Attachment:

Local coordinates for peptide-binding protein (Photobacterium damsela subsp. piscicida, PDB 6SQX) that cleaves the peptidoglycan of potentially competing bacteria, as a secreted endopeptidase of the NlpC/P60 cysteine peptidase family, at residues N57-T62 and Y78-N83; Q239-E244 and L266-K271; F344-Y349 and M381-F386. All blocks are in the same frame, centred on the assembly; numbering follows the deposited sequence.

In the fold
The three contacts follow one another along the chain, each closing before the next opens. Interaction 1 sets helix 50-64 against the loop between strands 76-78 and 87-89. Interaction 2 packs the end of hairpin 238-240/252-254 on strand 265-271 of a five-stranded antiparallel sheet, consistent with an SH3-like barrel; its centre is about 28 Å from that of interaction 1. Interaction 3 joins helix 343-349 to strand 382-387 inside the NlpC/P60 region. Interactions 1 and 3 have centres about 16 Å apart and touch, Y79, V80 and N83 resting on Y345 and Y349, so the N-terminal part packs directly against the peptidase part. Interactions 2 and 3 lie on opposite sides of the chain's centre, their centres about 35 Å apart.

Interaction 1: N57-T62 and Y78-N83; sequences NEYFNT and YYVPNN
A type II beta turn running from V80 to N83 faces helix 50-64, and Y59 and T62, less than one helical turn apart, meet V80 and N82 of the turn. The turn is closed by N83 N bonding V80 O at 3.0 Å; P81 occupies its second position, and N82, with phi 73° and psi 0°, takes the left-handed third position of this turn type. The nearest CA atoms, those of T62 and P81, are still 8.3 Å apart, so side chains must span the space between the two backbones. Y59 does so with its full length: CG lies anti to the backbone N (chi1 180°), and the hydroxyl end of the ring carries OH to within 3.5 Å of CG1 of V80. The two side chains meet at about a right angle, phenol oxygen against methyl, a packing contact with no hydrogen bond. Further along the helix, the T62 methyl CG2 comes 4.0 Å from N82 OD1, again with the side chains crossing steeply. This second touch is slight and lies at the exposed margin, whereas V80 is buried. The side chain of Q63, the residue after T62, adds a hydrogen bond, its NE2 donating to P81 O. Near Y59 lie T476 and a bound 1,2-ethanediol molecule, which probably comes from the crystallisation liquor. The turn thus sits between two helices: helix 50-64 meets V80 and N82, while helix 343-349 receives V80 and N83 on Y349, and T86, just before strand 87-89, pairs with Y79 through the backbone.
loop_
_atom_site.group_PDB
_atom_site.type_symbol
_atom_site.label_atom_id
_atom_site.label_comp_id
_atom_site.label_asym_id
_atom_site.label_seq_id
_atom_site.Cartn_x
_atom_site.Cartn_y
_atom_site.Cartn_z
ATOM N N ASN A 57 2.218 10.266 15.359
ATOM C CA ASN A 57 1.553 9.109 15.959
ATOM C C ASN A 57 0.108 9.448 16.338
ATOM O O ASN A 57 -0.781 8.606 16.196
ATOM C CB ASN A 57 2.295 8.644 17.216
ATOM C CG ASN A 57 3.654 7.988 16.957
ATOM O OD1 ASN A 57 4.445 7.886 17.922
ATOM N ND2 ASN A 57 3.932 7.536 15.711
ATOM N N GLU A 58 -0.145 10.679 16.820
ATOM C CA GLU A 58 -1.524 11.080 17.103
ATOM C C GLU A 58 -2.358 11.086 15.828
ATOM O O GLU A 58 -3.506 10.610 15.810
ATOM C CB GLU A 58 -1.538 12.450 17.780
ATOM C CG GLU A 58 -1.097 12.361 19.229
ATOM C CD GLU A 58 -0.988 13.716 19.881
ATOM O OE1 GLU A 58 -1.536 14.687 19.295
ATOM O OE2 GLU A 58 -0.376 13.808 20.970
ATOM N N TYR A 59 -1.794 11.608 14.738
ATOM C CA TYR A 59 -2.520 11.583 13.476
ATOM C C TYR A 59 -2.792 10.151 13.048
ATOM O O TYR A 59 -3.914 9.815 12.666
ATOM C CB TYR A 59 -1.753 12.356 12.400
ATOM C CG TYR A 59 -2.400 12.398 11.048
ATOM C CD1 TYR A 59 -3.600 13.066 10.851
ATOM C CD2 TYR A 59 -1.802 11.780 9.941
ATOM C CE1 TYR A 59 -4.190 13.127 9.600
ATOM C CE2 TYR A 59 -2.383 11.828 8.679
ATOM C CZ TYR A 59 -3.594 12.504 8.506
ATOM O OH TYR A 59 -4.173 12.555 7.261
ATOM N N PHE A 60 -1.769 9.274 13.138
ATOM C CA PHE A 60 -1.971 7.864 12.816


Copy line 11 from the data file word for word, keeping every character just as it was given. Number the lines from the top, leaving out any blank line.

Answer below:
_atom_site.label_asym_id